The 10 Best New Marvel Characters Of The Last Decade (And 10 That Fans Could Do Without)


Marvel has had a pretty amazing decade. As you know, 2008 changed the company’s entire future -- this was when the first Iron Man movie premiered and kicked off the Marvel Cinematic Universe. And since then, Marvel has been absolutely dominant in movies, traditional TV shows, and even streaming media platforms. However, this particular House of Ideas was built on comics, not on movies. And even while their movies kept getting more and more successful, Marvel understood the need to keep their comics universe fresh and exciting. One of the ways they tried to do so was introducing new characters. Of course, introducing new characters to longtime fans is a really tricky proposition. Sometimes, fans are happy to see a new character, and entire franchises are built around them almost overnight. Other times, fans feel threatened by new characters, worried that the newbies will somehow hurt the stories of their favorite classic characters.

And a grim reality of introducing a new character into any comics universe is that it’s tough to do. There are simply so many characters, powers, and stories that you always run the risk of creating something that is cheap and derivative instead of innovative and original. So, how does Marvel’s ten-year report card look in the comics department? Honestly, a bit mixed. The last decade has brought us some fun and iconic characters that will one day lead movies of their own (and one of which already has). The decade has also brought us some damn forgettable heroes and villains. Want to know who’s hot and who’s not in the last ten years of Marvel? Keep reading to discover 10 Best New Marvel Characters of the Last Decade (And 10 That Fans Could Do Without)!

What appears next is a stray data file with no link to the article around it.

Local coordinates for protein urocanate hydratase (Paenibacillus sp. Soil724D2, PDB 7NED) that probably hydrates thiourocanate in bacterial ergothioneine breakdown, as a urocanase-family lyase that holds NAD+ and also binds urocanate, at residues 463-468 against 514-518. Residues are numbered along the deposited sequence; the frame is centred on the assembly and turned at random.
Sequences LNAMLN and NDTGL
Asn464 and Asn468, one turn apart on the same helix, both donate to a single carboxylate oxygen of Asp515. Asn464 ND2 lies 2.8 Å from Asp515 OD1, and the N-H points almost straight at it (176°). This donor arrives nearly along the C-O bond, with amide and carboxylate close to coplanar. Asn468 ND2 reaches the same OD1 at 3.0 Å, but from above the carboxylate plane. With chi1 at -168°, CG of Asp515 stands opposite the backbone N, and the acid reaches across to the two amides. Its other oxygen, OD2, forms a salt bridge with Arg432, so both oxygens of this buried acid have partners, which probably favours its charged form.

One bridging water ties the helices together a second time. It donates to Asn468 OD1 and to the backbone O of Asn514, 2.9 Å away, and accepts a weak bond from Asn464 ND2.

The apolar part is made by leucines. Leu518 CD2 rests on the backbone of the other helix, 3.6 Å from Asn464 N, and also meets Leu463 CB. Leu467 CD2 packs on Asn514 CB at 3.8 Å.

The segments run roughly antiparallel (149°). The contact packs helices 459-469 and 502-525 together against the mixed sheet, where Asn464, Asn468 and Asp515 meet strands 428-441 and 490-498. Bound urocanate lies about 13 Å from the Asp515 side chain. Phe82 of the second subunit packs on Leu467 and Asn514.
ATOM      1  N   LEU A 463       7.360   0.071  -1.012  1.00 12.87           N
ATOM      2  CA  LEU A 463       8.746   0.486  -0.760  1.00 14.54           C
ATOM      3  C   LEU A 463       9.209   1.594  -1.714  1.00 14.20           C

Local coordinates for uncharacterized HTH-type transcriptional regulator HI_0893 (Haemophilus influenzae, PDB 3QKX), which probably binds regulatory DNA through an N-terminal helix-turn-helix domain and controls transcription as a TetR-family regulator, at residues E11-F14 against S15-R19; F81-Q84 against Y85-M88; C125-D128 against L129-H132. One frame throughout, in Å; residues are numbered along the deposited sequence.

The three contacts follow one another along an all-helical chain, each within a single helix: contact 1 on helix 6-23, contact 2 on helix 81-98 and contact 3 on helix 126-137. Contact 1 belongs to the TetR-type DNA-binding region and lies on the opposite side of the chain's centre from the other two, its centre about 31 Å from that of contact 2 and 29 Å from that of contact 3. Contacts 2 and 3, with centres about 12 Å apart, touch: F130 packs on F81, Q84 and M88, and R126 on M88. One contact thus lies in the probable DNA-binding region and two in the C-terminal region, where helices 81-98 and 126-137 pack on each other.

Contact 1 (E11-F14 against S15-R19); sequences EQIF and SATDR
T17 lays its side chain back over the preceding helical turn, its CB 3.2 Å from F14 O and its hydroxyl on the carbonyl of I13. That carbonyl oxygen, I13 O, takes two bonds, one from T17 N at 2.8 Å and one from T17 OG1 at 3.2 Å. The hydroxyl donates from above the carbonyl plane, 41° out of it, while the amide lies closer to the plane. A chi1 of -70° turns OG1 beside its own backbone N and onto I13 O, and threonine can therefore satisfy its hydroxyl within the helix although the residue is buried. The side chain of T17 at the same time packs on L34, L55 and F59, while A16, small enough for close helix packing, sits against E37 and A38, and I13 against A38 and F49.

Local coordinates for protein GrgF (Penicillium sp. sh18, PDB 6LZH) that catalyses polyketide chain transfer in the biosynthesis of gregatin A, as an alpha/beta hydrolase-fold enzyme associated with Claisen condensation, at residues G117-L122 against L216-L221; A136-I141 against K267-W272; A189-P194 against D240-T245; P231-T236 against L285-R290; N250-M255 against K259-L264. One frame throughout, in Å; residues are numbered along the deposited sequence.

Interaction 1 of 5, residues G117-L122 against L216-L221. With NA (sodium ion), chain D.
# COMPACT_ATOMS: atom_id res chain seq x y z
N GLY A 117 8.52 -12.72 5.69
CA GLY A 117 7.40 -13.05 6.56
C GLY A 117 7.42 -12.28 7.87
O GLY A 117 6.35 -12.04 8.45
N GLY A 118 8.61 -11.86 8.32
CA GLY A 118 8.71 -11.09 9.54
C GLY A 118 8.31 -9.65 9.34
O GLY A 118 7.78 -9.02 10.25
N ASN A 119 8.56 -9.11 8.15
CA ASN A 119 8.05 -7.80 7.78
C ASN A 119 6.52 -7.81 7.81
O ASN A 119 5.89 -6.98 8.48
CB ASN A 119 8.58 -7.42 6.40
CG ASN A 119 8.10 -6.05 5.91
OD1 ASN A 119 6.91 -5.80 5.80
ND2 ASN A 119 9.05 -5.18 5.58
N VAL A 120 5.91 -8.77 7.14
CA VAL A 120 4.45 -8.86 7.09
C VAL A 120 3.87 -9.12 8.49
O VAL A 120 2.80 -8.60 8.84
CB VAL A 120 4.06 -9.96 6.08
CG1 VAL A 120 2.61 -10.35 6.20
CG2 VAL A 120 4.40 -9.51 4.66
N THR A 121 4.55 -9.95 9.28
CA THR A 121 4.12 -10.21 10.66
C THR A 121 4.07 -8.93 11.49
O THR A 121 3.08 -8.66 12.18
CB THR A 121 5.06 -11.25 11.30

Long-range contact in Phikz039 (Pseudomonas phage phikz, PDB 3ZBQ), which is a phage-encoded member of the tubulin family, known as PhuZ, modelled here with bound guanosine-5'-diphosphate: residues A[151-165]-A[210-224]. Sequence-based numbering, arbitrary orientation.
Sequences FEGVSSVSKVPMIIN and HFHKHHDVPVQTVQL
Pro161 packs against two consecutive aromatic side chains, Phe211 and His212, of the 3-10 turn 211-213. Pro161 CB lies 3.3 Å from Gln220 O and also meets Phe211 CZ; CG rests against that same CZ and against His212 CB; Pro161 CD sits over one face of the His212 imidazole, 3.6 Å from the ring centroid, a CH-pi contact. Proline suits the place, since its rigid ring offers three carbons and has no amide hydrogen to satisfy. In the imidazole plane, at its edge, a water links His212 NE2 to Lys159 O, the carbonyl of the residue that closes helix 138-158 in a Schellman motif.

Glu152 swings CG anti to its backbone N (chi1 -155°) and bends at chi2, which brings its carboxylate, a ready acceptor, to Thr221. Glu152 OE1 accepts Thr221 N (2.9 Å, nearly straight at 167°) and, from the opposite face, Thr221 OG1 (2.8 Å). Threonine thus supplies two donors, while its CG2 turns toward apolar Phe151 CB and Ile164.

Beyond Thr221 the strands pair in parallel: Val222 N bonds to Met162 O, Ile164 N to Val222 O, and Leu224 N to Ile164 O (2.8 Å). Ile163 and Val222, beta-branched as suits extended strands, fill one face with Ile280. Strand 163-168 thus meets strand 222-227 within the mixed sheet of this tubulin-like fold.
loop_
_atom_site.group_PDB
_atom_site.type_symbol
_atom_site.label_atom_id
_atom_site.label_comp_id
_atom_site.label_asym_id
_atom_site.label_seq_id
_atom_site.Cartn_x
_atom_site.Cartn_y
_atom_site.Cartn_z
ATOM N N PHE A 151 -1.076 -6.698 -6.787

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Ms Marvel Kamala Khan
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Ms Marvel Kamala Khan

We’ve got a lot of good characters on this list (and, yes, a lot of bad ones), but few of them are as iconic as Ms. Marvel. Not only did she take the world by storm, but this character also seems like she should be the go to case study for creating a new teenage hero.

First, she has a fun power set. And she’s hilarious as an in-universe Marvel fangirl, taking her name after Captain Marvel’s old moniker. Finally, her comic is one of the best examples of how to show a character balancing their personal life and their heroic public life. The only thing not to like is that she’s not in the MCU yet!


Cosmic Ghost Rider

Like we said before, attempts to reboot or reuse classic characters don’t always work and that’s the case with the Cosmic Ghost Rider. From his origin, it’s clear that the creators were going for broke. Nonetheless, mashing two familiar things together is not the same as creating something new.

If you don’t know, Cosmic Ghost Rider is Frank Castle (Punisher) from another reality. He sold his soul to Mephisto to become Ghost Rider, but after Thanos destroyed Earth’s population, Frank joined up with Galactus for weird space adventures. It’s a neat concept, but this ended up being two great tastes that didn’t taste great together.


agent coulson comics

Fans love to bicker about who the strongest member of the Marvel Cinematic Universe is. However, there’s no debate when it comes to who the heart and soul of the MCU is. The answer is “Philip Coulson,” and he became popular enough to eventually become a part of the mainstream comics.

The Coulson of the comics is more of a sideline character than the major player he was (and still is) in the MCU. Nonetheless, he retains plenty of charm and class. And more importantly, he continues to give us a fun “average Joe” view of the various god-like superheroes that he helps to coordinate.